Trump, who has been claiming for years without evidence that Biden is responsible for prosecuting him, will not make it easy for the president to maintain that line.

Recent polls show that about half of adults in the U.S. approve of Trump’s conviction in New York. And if voters don’t find specific convictions problematic, Trump’s attempt to conceal an alleged affair with a porn actress is hardly slogan material.

Meanwhile, Biden is aware that Trump may go after his son, Hunter, as the then-president did on the debate stage four years ago. Hunter Biden was recently convicted of three felony charges related to purchasing a gun while allegedly addicted to drugs. Trump has also raised questions about Hunter Biden’s foreign business dealings when his father was vice president.

Muted microphones and moderators

As is often the case, the moderators and the rules of the game will likely determine the outcome of the debate. And the rules for this debate, the first of two scheduled meetings, are unusual.

It is worth mentioning that the candidates are bypassing the traditional structure determined by the Commission on Presidential Debates and instead relying on a mutually agreed upon set of rules and conditions.

Biden and Trump will debate in a CNN studio in Atlanta without an audience. There will be no opening statements. Each candidate’s microphone will be muted, except when it is their turn to speak. No props or prescribed notes will be permitted on stage. Candidates will only be given a pen, a pad of paper and a bottle of water.

A coin toss determined that Trump would give the final closing statement.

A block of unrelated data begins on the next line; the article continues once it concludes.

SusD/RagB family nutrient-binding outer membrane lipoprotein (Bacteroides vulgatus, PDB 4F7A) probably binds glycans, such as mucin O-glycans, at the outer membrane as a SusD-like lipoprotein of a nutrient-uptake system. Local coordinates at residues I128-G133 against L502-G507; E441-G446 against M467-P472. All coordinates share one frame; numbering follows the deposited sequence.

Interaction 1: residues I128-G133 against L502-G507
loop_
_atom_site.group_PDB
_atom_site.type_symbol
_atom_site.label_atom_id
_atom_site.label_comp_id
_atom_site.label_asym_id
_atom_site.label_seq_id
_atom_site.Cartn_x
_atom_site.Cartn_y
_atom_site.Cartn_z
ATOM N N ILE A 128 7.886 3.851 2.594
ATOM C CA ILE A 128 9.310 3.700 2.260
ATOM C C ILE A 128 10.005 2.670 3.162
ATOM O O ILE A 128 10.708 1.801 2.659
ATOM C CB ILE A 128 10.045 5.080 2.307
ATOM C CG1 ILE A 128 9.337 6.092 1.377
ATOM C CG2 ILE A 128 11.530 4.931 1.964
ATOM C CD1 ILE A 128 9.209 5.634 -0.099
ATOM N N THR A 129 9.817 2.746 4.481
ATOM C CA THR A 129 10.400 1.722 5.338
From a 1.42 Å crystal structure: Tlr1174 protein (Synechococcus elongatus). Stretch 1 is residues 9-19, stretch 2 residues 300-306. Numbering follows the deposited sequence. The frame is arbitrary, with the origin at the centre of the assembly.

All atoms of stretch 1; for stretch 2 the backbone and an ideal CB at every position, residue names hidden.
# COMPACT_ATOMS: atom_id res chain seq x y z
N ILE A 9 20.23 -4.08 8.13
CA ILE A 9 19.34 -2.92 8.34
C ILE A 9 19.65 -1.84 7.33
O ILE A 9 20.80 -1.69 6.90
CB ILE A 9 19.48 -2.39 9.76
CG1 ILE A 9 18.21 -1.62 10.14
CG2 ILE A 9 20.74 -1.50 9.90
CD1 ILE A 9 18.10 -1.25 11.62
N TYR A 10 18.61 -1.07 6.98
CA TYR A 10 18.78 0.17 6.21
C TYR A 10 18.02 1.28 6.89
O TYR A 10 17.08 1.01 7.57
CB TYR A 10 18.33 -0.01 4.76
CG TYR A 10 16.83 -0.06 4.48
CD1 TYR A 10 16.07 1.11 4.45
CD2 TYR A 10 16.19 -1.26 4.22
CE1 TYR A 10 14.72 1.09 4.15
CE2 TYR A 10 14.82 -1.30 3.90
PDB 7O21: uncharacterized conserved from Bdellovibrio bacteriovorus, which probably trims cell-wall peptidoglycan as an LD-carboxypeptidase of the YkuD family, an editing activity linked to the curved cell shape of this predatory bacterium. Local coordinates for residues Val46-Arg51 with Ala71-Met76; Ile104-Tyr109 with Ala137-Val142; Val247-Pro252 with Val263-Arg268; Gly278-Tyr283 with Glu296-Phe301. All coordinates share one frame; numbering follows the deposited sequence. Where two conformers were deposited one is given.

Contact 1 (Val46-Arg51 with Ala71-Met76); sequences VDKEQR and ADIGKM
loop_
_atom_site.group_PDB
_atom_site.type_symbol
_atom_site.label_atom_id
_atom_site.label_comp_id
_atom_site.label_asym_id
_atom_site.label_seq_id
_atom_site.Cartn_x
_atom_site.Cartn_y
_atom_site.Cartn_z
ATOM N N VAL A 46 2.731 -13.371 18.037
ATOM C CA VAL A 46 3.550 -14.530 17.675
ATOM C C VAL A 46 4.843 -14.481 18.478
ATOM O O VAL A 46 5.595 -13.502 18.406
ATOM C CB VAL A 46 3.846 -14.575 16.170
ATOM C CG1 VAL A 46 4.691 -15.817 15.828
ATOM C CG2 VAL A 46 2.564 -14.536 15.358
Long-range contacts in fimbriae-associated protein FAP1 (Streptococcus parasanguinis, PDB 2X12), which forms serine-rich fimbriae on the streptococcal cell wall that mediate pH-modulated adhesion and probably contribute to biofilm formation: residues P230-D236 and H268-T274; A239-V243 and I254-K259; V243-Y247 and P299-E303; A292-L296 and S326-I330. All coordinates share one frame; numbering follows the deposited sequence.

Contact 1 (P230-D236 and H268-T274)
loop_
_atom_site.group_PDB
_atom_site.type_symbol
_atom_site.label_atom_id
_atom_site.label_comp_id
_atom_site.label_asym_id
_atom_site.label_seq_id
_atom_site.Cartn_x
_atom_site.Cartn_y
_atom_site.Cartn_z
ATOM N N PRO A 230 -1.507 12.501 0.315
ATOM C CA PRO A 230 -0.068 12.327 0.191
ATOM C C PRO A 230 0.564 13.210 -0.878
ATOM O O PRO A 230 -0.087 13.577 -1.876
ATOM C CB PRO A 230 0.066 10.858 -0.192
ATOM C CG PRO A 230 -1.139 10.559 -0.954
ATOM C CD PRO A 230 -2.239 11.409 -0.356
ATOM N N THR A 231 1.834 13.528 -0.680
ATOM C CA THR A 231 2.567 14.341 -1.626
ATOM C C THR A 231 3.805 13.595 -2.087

The event will be moderated by CNN’s Dana Bash and Jake Tapper, two highly respected hosts who have not hesitated to call out Trump’s lies and conspiracy theories.

Although Bash and Tapper have also led critical coverage of Biden at times, Biden’s team no doubt expects them to play an active role in pushing back on Trump’s potential falsehoods in real time. For example, while Biden’s microphone will be muted when Trump is speaking, the moderators’ microphones will not be.

Abortion versus immigration

While style sometimes matters more than substance on the debate stage, both candidates have serious policy challenges they must address.

For Trump, no issue is more important than abortion. His appointments to the Supreme Court while president allowed the court to overturn Roe v. Wade, triggering an avalanche of abortion restrictions across the country. Trump has repeatedly said that he was proud of his role in overturning Roe. And Biden will be eager to highlight Trump’s role.

Trump, of course, has said he would not support a national abortion ban if he is re-elected. But given his history with Roe, he may have more work to do if he hopes to convince women that he can be trusted on a key health care issue.

Biden’s biggest political responsibility, meanwhile, may be immigration. The Democrat’s administration has fought to limit the number of immigrants entering the country at the US-Mexico border. His allies privately recognize that the problem is a major political liability looming next fall.

Trump loves nothing more than highlighting illegal immigration, so expect him to attack Biden on the issue.

At the same time, Biden will face difficult questions about his leadership in the war between Israel and Hamas. The president has alienated some potential supporters on both sides given his staunch support for, and occasional criticism of, Israel.

He will have a great opportunity to defend his record on the complicated issue Thursday night. It will not be easy.